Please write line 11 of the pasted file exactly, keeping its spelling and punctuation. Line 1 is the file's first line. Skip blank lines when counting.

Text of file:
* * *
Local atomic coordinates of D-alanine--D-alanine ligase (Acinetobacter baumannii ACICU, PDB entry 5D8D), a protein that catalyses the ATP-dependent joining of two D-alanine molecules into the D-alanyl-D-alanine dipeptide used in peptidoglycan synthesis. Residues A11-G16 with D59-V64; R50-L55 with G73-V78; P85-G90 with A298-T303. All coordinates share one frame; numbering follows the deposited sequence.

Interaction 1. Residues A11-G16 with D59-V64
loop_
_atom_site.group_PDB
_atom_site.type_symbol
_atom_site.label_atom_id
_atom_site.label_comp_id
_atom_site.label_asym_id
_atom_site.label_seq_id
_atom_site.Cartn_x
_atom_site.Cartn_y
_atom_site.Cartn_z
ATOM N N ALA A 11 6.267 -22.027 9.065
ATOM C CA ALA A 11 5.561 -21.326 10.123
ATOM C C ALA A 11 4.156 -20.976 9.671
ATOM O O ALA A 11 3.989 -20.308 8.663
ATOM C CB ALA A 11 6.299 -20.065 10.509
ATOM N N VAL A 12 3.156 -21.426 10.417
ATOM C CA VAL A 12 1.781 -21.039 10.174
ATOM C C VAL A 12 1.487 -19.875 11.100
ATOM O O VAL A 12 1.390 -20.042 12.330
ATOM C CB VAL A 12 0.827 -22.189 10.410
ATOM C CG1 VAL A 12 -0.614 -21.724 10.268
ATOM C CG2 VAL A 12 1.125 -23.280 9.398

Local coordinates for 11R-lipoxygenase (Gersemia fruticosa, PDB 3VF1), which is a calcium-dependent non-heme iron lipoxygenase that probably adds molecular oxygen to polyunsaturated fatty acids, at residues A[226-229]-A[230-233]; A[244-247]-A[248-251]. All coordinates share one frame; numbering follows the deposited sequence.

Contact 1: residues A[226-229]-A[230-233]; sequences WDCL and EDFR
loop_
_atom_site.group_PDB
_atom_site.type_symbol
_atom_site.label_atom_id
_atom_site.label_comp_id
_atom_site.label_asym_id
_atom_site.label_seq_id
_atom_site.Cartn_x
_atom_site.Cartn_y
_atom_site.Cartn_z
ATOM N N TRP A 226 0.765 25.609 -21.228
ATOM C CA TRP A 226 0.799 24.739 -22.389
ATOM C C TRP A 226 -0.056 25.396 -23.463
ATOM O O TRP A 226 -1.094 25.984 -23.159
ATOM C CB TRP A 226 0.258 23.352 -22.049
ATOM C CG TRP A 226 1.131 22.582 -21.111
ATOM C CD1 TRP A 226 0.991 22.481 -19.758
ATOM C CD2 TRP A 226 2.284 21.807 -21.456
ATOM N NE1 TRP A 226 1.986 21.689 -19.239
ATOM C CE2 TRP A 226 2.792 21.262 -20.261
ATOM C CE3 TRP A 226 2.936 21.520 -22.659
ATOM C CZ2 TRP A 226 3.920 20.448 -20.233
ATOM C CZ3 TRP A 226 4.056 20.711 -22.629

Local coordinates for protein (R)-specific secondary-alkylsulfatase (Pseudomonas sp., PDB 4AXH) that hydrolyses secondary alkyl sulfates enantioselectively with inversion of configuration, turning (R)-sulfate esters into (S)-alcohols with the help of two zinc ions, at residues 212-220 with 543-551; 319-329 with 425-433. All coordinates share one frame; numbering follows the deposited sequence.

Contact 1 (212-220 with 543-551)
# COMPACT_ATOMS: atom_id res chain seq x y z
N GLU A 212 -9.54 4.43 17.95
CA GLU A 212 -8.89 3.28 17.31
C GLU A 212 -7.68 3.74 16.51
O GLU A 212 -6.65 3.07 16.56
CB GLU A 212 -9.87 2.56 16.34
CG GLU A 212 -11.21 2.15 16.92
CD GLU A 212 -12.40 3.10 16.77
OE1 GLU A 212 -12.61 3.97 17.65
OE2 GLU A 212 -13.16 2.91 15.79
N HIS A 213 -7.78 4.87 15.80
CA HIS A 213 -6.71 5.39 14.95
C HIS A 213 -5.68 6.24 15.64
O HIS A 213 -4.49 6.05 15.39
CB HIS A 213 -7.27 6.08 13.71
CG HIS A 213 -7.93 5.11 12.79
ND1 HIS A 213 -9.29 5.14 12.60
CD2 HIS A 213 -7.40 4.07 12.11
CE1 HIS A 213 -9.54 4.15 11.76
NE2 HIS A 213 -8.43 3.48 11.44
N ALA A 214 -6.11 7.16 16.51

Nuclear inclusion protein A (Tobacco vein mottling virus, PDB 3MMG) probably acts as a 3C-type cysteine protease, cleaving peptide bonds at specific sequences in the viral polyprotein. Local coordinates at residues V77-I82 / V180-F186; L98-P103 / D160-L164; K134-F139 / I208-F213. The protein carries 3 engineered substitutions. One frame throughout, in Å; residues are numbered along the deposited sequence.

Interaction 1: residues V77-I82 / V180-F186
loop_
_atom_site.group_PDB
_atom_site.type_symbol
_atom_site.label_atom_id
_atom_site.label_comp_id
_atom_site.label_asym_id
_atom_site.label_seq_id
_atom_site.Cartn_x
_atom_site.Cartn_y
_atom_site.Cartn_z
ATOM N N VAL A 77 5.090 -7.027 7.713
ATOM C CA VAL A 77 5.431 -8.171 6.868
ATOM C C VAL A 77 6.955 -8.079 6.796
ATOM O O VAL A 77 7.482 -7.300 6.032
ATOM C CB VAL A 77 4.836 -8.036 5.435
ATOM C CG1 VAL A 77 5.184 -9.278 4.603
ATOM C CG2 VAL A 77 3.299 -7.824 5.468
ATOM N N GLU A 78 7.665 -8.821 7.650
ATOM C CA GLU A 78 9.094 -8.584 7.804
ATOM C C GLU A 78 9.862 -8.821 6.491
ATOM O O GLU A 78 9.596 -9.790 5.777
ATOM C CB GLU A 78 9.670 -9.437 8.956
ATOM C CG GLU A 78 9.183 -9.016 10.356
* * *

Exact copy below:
_atom_site.Cartn_y